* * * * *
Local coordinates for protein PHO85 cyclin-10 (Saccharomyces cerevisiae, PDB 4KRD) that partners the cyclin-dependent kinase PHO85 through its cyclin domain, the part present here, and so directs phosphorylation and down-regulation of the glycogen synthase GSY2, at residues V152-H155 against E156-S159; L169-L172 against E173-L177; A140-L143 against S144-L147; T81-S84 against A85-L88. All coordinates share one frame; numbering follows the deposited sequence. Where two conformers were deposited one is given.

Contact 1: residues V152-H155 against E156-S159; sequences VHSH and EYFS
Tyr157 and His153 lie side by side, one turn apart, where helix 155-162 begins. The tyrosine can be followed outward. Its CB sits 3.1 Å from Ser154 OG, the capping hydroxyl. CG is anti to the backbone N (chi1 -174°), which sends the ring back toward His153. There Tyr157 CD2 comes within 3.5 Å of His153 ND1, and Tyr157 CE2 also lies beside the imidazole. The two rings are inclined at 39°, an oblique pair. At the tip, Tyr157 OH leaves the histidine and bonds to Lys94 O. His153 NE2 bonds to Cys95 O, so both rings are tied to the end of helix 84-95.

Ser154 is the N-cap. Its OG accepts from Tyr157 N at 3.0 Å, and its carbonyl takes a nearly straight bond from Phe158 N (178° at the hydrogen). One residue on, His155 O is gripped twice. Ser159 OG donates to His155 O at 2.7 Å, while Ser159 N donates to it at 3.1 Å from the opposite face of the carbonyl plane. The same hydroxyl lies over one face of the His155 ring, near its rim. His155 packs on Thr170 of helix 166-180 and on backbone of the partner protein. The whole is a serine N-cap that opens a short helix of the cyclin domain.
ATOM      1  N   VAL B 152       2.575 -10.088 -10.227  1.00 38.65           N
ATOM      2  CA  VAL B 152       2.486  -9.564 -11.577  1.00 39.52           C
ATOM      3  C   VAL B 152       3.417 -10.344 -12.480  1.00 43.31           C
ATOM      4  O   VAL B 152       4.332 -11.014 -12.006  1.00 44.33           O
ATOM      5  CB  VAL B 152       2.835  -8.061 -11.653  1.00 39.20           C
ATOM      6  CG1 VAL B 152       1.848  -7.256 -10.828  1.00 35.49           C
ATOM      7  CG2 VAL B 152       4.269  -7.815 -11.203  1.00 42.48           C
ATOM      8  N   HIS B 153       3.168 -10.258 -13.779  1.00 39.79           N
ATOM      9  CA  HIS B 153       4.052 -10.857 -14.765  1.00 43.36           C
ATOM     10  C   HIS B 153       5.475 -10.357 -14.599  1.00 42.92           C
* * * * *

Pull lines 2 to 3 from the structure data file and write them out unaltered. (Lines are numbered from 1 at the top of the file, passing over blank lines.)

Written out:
Contact 1: residues V152-H155 against E156-S159; sequences VHSH and EYFS
Tyr157 and His153 lie side by side, one turn apart, where helix 155-162 begins. The tyrosine can be followed outward. Its CB sits 3.1 Å from Ser154 OG, the capping hydroxyl. CG is anti to the backbone N (chi1 -174°), which sends the ring back toward His153. There Tyr157 CD2 comes within 3.5 Å of His153 ND1, and Tyr157 CE2 also lies beside the imidazole. The two rings are inclined at 39°, an oblique pair. At the tip, Tyr157 OH leaves the histidine and bonds to Lys94 O. His153 NE2 bonds to Cys95 O, so both rings are tied to the end of helix 84-95.